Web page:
Delete
    4. The precursors caught in Tijuana bound for Culiacan, were coming from the US or what?

      Delete
    5. Agree. When it is translated from the mixture of slang, interrupted sentences, and some of the language from Spain, in the Spanish language, without assumptions of the translations

      Delete
    6. Just look at the picshurs and stop complaining peepol,
      Specially you Chivis, you know you understand spoken English and Spanish, don't play polac on us.
      Love you Chivis, always, best regards.

      Delete
    7. yes, but would it be worth posting if 3/4 readership could not? you confjse me...bjut I love you back.

      Delete
    8. Sodium Hydroxide is Lye.......used in a myriad of ways the world over. Could have come from anywhere incl Mexico. I did wonder the same thing.
      Sodium hydroxide is a highly caustic base and alkali, that decomposes proteins at ordinary ambient temperatures and may cause severe chemical burns. It is highly soluble in water and readily absorbs moisture and carbon dioxide from the air. It forms a series of hydrates NaOH·nH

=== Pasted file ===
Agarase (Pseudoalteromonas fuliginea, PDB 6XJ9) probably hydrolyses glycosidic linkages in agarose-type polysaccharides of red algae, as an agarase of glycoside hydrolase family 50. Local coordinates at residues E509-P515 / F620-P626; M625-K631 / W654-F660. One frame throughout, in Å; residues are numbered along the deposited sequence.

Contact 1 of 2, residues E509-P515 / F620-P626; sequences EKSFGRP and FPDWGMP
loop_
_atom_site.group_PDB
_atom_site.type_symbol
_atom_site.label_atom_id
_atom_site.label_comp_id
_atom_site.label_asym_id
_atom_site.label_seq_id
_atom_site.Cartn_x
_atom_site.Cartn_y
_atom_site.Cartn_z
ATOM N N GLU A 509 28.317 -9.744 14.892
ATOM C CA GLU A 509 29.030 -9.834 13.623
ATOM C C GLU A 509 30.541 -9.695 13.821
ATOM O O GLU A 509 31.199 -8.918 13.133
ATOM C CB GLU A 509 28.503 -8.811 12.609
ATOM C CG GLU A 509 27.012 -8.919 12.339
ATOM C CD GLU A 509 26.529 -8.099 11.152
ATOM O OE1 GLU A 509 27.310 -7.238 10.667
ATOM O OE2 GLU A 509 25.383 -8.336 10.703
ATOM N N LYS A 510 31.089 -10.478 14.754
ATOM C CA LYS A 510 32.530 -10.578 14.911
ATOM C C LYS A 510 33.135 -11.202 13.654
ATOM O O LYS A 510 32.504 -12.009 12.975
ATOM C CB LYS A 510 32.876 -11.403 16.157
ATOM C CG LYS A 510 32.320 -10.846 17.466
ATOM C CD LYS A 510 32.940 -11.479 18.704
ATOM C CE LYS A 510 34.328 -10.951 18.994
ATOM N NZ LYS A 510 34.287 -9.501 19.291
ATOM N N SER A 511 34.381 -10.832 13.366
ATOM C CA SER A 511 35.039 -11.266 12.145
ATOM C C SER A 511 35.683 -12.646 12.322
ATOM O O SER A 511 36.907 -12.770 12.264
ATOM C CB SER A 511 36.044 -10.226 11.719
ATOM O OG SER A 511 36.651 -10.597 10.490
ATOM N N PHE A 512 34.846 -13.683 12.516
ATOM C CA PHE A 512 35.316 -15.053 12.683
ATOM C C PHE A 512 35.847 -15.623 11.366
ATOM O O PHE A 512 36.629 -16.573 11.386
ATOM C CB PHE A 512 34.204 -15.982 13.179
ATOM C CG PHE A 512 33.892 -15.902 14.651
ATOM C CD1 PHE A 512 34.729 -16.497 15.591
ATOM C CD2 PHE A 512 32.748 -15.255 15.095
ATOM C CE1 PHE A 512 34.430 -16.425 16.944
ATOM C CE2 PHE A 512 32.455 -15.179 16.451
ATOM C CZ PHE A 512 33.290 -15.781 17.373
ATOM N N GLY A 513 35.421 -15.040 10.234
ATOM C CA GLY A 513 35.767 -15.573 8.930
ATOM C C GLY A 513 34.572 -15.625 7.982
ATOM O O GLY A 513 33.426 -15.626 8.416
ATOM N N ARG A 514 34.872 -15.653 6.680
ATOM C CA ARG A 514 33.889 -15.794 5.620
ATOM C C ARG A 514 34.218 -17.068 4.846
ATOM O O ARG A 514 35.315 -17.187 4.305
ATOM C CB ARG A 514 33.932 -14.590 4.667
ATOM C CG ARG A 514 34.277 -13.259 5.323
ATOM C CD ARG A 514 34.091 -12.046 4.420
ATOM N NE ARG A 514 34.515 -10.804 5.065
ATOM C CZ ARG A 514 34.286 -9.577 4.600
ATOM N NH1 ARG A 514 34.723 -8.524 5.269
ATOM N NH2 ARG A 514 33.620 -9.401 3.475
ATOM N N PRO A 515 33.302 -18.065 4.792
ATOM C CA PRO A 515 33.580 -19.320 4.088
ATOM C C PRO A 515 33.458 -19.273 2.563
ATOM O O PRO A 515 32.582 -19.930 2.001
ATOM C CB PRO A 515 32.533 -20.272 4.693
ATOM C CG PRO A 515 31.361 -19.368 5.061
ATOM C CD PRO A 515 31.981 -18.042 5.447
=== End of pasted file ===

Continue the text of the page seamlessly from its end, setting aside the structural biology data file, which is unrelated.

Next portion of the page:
2O.[10] The monohydrate NaOH·H
      2O cystallizes from water solutions between 12.3 and 61.8 °C. The commercially available "sodium hydroxide" is often this monohydrate, and published data may refer to it instead of the anhydrous compound.

      Sodium hydroxide is used in many industries in the manufacture of pulp and paper, textiles, drinking water, soaps and detergents and as a drain cleaner. Worldwide production in 2004 was approximately 60 million tonnes, while demand was 51 million tonnes.[11]

      Delete
    9. Used to make menudo, o pozole right?
      On the drums are data that says where they come from, but the police can't bother legitimate enterprises for the crimes of 3rd parties.

      Delete
  4. Glad to see Seizures like this.
    Hopefully a continuous cycle to clean our streets of garbage.
    Great job enforcing our borders!


    ReplyDelete
    Replies
    1. 7:47 just the samples for Quality Control, mis queridos saltamontes, no se me pasen de lanzas.
      Todo está friamente calculiado.

      Delete